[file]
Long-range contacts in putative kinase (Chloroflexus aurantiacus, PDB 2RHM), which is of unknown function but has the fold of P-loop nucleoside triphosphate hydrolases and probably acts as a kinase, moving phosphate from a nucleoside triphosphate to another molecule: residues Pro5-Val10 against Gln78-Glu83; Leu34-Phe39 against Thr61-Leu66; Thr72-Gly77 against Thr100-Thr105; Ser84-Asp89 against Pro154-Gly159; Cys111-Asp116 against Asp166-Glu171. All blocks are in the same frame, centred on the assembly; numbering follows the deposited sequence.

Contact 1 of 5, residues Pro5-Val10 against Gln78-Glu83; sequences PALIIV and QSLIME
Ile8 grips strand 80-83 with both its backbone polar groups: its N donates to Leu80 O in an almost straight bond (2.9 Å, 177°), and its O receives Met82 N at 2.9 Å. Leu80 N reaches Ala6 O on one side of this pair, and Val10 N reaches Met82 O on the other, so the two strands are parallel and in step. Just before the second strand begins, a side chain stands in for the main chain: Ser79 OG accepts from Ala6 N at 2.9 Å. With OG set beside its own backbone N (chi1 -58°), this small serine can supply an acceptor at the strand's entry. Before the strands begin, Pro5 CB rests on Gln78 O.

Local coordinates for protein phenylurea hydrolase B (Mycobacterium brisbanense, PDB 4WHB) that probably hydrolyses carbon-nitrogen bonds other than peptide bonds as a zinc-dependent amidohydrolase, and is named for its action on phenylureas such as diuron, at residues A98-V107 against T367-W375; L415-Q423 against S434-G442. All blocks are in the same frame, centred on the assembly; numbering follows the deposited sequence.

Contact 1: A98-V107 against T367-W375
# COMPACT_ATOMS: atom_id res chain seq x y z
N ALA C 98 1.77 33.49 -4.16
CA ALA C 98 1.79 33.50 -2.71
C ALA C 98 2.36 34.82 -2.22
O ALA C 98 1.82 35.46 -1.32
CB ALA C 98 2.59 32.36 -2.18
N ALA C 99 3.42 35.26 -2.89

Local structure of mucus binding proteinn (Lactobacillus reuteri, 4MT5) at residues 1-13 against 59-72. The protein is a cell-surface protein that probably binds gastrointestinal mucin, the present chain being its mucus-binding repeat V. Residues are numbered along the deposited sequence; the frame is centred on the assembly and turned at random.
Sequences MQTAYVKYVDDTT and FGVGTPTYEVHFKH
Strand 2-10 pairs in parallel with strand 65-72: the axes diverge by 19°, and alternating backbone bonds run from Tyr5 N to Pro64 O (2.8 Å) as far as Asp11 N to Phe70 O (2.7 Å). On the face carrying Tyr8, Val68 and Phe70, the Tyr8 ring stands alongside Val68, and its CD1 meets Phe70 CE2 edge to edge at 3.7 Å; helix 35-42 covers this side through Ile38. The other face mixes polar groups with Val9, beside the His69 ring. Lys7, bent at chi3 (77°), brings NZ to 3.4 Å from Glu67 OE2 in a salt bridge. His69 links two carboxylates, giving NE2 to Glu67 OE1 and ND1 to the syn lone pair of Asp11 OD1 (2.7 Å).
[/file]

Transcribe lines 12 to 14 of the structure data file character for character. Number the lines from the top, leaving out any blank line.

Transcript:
N ALA C 99 3.42 35.26 -2.89

Local structure of mucus binding proteinn (Lactobacillus reuteri, 4MT5) at residues 1-13 against 59-72. The protein is a cell-surface protein that probably binds gastrointestinal mucin, the present chain being its mucus-binding repeat V. Residues are numbered along the deposited sequence; the frame is centred on the assembly and turned at random.
Sequences MQTAYVKYVDDTT and FGVGTPTYEVHFKH